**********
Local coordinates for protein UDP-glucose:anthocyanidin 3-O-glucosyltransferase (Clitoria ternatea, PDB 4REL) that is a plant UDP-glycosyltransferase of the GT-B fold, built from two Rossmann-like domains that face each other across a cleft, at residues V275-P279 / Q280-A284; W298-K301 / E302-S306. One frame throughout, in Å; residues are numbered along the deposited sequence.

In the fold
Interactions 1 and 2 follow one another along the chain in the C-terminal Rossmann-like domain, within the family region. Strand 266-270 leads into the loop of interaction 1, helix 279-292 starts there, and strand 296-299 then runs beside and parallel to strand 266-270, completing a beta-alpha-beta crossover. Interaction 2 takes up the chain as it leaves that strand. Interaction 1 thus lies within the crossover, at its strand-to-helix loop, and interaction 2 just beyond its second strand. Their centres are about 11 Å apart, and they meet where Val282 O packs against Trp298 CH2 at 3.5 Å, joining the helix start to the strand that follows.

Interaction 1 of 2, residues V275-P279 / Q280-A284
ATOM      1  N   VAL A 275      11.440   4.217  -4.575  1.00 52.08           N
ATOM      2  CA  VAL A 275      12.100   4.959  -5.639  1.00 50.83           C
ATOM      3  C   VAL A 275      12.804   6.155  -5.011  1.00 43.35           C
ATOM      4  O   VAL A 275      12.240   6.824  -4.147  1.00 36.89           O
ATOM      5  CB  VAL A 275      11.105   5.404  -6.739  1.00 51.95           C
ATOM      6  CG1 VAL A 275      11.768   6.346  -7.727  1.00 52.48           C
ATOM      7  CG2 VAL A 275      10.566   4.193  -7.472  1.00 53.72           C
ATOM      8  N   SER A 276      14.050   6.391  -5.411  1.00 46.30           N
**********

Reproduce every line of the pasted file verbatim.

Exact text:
Local coordinates for protein UDP-glucose:anthocyanidin 3-O-glucosyltransferase (Clitoria ternatea, PDB 4REL) that is a plant UDP-glycosyltransferase of the GT-B fold, built from two Rossmann-like domains that face each other across a cleft, at residues V275-P279 / Q280-A284; W298-K301 / E302-S306. One frame throughout, in Å; residues are numbered along the deposited sequence.

In the fold
Interactions 1 and 2 follow one another along the chain in the C-terminal Rossmann-like domain, within the family region. Strand 266-270 leads into the loop of interaction 1, helix 279-292 starts there, and strand 296-299 then runs beside and parallel to strand 266-270, completing a beta-alpha-beta crossover. Interaction 2 takes up the chain as it leaves that strand. Interaction 1 thus lies within the crossover, at its strand-to-helix loop, and interaction 2 just beyond its second strand. Their centres are about 11 Å apart, and they meet where Val282 O packs against Trp298 CH2 at 3.5 Å, joining the helix start to the strand that follows.

Interaction 1 of 2, residues V275-P279 / Q280-A284
ATOM      1  N   VAL A 275      11.440   4.217  -4.575  1.00 52.08           N
ATOM      2  CA  VAL A 275      12.100   4.959  -5.639  1.00 50.83           C
ATOM      3  C   VAL A 275      12.804   6.155  -5.011  1.00 43.35           C
ATOM      4  O   VAL A 275      12.240   6.824  -4.147  1.00 36.89           O
ATOM      5  CB  VAL A 275      11.105   5.404  -6.739  1.00 51.95           C
ATOM      6  CG1 VAL A 275      11.768   6.346  -7.727  1.00 52.48           C
ATOM      7  CG2 VAL A 275      10.566   4.193  -7.472  1.00 53.72           C
ATOM      8  N   SER A 276      14.050   6.391  -5.411  1.00 46.30           N